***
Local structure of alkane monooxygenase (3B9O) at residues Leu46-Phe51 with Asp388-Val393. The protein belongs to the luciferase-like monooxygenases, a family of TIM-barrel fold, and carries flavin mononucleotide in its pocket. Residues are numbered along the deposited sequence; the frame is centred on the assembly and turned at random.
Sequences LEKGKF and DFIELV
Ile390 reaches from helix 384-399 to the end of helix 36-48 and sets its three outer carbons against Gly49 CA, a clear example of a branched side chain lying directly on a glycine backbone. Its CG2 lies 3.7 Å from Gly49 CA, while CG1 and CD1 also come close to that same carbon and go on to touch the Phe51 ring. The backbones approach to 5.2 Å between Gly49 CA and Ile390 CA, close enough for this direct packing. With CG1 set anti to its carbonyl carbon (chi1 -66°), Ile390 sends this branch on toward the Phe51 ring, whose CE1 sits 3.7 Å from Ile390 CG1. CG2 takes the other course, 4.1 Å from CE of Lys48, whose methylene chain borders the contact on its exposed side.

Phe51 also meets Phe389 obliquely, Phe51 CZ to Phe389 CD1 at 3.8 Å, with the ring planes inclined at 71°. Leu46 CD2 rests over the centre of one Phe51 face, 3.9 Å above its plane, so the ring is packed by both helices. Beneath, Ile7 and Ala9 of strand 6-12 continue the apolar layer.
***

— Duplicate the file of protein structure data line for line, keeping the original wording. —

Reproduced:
Local structure of alkane monooxygenase (3B9O) at residues Leu46-Phe51 with Asp388-Val393. The protein belongs to the luciferase-like monooxygenases, a family of TIM-barrel fold, and carries flavin mononucleotide in its pocket. Residues are numbered along the deposited sequence; the frame is centred on the assembly and turned at random.
Sequences LEKGKF and DFIELV
Ile390 reaches from helix 384-399 to the end of helix 36-48 and sets its three outer carbons against Gly49 CA, a clear example of a branched side chain lying directly on a glycine backbone. Its CG2 lies 3.7 Å from Gly49 CA, while CG1 and CD1 also come close to that same carbon and go on to touch the Phe51 ring. The backbones approach to 5.2 Å between Gly49 CA and Ile390 CA, close enough for this direct packing. With CG1 set anti to its carbonyl carbon (chi1 -66°), Ile390 sends this branch on toward the Phe51 ring, whose CE1 sits 3.7 Å from Ile390 CG1. CG2 takes the other course, 4.1 Å from CE of Lys48, whose methylene chain borders the contact on its exposed side.

Phe51 also meets Phe389 obliquely, Phe51 CZ to Phe389 CD1 at 3.8 Å, with the ring planes inclined at 71°. Leu46 CD2 rests over the centre of one Phe51 face, 3.9 Å above its plane, so the ring is packed by both helices. Beneath, Ile7 and Ala9 of strand 6-12 continue the apolar layer.